In a volatile market, it’s more important than ever to be aware of the signals companies are sending out—especially in their SEC filings. The way a report is produced, ranging from what time it’s filed to the content inserted within the footnotes, reveals more than investors and the like may be aware of. Today, understanding an authentic corporate narrative entails reading between the lines.
In the latest episode of AlphaSense’s “Signals,” Nick Mazing, Director of Research, spoke with Michelle Leder, founder of Footnoted and author of “Financial Fine Print”, to discuss her top red flags, both in terms of problematic content found within SEC reports, as well as the “metadata” within them.
Leder also shares some of her best practices for external reporting teams at corporations, so you know how to foster transparency between investors, shareholders, and the like.
The Fundamentals of Filings
At the most basic level, SEC Filings are regulatory documents that companies and issuers of securities must submit to the Securities and Exchange Commission (SEC) on a regular basis. The purpose is to provide transparency and information to investors, analysts, and regulators.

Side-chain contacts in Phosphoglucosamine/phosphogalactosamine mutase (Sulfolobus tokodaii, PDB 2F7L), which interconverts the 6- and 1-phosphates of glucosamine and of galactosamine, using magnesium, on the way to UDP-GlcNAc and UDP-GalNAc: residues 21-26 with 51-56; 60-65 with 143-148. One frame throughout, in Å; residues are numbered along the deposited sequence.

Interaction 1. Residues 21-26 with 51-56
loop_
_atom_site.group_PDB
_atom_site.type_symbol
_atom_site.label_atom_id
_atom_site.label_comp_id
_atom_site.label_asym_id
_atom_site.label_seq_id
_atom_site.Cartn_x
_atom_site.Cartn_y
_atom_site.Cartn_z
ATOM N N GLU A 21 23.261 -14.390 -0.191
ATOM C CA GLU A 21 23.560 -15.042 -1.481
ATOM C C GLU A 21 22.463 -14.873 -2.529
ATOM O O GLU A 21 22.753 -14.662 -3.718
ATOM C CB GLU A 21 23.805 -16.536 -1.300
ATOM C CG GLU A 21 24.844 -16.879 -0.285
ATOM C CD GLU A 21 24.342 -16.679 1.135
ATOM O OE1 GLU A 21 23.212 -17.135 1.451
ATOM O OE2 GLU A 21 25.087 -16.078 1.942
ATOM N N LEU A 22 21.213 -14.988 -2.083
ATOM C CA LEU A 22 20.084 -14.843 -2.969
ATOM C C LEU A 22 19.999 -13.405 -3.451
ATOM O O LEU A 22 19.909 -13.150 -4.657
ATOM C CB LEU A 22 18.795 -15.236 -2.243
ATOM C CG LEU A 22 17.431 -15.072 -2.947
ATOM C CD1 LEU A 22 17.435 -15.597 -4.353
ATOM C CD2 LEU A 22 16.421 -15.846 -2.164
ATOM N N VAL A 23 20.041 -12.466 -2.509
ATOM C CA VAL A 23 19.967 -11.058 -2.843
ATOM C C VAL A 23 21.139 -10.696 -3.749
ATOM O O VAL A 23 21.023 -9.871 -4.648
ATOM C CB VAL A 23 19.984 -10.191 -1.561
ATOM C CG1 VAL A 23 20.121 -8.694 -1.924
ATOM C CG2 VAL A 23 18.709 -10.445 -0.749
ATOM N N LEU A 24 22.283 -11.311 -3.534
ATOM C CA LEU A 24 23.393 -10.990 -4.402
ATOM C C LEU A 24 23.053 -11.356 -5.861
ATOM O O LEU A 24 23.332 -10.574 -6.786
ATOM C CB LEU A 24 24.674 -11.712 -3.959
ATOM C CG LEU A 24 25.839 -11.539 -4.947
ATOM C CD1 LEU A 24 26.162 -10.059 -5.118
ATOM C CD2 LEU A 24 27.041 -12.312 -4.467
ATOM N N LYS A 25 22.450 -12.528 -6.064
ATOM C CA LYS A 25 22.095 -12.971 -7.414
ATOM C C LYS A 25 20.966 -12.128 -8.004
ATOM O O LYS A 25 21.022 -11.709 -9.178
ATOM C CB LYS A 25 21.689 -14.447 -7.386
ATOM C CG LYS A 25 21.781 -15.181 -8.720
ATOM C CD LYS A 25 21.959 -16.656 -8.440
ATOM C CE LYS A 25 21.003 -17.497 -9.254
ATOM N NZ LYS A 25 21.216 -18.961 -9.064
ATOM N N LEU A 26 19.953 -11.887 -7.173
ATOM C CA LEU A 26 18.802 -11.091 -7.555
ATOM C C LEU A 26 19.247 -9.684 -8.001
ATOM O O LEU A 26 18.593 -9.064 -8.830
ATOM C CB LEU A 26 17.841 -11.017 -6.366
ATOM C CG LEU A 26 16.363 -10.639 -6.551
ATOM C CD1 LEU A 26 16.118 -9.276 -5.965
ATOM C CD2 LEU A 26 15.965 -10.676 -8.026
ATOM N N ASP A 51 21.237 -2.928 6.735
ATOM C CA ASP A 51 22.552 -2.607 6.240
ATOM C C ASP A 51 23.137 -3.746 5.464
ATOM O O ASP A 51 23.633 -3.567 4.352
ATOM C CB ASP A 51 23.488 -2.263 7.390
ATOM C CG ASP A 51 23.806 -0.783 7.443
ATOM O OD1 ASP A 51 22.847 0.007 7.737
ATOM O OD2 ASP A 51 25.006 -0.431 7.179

With the filings come a slew of rules set by the Securities and Exchange Commission, ranging from ensuring that filings are written in “plain English” to 10-Ks being submitted 90 days after the end of their fiscal year. But, according to Leder, there are guidelines by which both corporations and those involved in their fiscal performance should adhere to:
Minimal “Accidents” in SEC Filings
While typos and the occasional missing exhibit can be expected, ultimately, filings are put together by well-informed teams, Leder cites. Additions and deletions could very well indicate material developments. ”Sometimes there’s a typo or a missing exhibit or whatever. Of course, there are accidents. I’ve caught things where instead of saying ‘subpoena,’ all of a sudden, [it’s] ‘subpoenas’—that is important. So instead of a singular, it’s a plural: lawsuit to lawsuits,” Leder says.
Amendments: Normal, But Should Not Be Common
Leder states that corporations filing an amended SEC report is certainly nothing to raise eyebrows over for investors and shareholders. But they are a cause for concern if amendments happen repeatedly, as this raises questions about their stability.
”A crypto company has recently had to file its second amended 10-K since March of this year. That’s a red flag to me. If you can’t get it right the first time, that spells out bigger problems,” Leder says.
Patience and Pattern Recognition
Giving your time and attention to reading an SEC filing is crucial in spotting irregularities and changes in the document submitter’s behavior. ”If a company routinely files after 4:00 p.m. on a Friday, chances are that’s their pattern of filing, and that’s okay,” Leder says. “But when a company all of a sudden starts filing a lot of 8-Ks or not filing anything, I’m like, ‘Where did I see that?’ And after 20 years of reading filings, chances are I’ve seen that pattern before.”